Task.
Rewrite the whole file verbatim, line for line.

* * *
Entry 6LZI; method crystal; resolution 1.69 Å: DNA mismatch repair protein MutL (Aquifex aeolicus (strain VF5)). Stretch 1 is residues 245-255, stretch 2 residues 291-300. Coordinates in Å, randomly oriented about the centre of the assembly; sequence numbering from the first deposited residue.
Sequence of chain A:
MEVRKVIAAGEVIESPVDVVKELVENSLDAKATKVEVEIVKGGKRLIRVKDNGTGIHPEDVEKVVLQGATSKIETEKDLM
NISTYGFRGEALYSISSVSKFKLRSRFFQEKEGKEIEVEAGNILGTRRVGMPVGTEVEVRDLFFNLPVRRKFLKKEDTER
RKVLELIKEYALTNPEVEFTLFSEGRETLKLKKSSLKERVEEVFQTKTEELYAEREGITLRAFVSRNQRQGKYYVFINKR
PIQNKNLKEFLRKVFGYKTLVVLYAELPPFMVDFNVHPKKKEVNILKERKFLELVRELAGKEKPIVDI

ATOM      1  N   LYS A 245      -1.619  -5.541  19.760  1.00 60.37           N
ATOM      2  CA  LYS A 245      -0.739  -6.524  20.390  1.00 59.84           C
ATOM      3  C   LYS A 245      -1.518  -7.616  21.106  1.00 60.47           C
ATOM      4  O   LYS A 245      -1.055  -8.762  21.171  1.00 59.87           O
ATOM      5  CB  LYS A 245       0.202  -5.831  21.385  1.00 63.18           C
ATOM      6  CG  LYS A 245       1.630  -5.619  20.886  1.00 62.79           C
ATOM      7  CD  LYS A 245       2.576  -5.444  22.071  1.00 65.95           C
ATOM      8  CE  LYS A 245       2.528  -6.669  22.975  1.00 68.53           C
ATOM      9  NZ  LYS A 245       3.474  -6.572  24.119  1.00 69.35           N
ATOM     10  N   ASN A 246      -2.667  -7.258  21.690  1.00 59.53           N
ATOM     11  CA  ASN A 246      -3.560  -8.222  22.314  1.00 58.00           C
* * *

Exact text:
Entry 6LZI; method crystal; resolution 1.69 Å: DNA mismatch repair protein MutL (Aquifex aeolicus (strain VF5)). Stretch 1 is residues 245-255, stretch 2 residues 291-300. Coordinates in Å, randomly oriented about the centre of the assembly; sequence numbering from the first deposited residue.
Sequence of chain A:
MEVRKVIAAGEVIESPVDVVKELVENSLDAKATKVEVEIVKGGKRLIRVKDNGTGIHPEDVEKVVLQGATSKIETEKDLM
NISTYGFRGEALYSISSVSKFKLRSRFFQEKEGKEIEVEAGNILGTRRVGMPVGTEVEVRDLFFNLPVRRKFLKKEDTER
RKVLELIKEYALTNPEVEFTLFSEGRETLKLKKSSLKERVEEVFQTKTEELYAEREGITLRAFVSRNQRQGKYYVFINKR
PIQNKNLKEFLRKVFGYKTLVVLYAELPPFMVDFNVHPKKKEVNILKERKFLELVRELAGKEKPIVDI

ATOM      1  N   LYS A 245      -1.619  -5.541  19.760  1.00 60.37           N
ATOM      2  CA  LYS A 245      -0.739  -6.524  20.390  1.00 59.84           C
ATOM      3  C   LYS A 245      -1.518  -7.616  21.106  1.00 60.47           C
ATOM      4  O   LYS A 245      -1.055  -8.762  21.171  1.00 59.87           O
ATOM      5  CB  LYS A 245       0.202  -5.831  21.385  1.00 63.18           C
ATOM      6  CG  LYS A 245       1.630  -5.619  20.886  1.00 62.79           C
ATOM      7  CD  LYS A 245       2.576  -5.444  22.071  1.00 65.95           C
ATOM      8  CE  LYS A 245       2.528  -6.669  22.975  1.00 68.53           C
ATOM      9  NZ  LYS A 245       3.474  -6.572  24.119  1.00 69.35           N
ATOM     10  N   ASN A 246      -2.667  -7.258  21.690  1.00 59.53           N
ATOM     11  CA  ASN A 246      -3.560  -8.222  22.314  1.00 58.00           C